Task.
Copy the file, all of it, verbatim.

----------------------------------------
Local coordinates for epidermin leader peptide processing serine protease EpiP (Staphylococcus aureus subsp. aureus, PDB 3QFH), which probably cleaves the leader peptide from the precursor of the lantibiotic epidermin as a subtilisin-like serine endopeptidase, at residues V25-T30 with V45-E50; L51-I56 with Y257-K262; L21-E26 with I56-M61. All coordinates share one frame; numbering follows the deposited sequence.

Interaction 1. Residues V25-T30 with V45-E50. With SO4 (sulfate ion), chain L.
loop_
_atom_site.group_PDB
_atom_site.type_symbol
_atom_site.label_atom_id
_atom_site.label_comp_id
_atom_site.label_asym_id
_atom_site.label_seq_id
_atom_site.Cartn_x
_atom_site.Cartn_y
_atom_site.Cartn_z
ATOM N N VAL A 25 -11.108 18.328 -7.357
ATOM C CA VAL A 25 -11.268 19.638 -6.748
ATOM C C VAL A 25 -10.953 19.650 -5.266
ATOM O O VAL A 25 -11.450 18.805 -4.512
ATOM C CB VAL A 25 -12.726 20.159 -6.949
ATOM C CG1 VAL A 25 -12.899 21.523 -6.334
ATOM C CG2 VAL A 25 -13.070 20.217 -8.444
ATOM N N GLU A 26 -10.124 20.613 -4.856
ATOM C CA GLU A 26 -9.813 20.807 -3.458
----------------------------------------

Local coordinates for epidermin leader peptide processing serine protease EpiP (Staphylococcus aureus subsp. aureus, PDB 3QFH), which probably cleaves the leader peptide from the precursor of the lantibiotic epidermin as a subtilisin-like serine endopeptidase, at residues V25-T30 with V45-E50; L51-I56 with Y257-K262; L21-E26 with I56-M61. All coordinates share one frame; numbering follows the deposited sequence.

Interaction 1. Residues V25-T30 with V45-E50. With SO4 (sulfate ion), chain L.
loop_
_atom_site.group_PDB
_atom_site.type_symbol
_atom_site.label_atom_id
_atom_site.label_comp_id
_atom_site.label_asym_id
_atom_site.label_seq_id
_atom_site.Cartn_x
_atom_site.Cartn_y
_atom_site.Cartn_z
ATOM N N VAL A 25 -11.108 18.328 -7.357
ATOM C CA VAL A 25 -11.268 19.638 -6.748
ATOM C C VAL A 25 -10.953 19.650 -5.266
ATOM O O VAL A 25 -11.450 18.805 -4.512
ATOM C CB VAL A 25 -12.726 20.159 -6.949
ATOM C CG1 VAL A 25 -12.899 21.523 -6.334
ATOM C CG2 VAL A 25 -13.070 20.217 -8.444
ATOM N N GLU A 26 -10.124 20.613 -4.856
ATOM C CA GLU A 26 -9.813 20.807 -3.458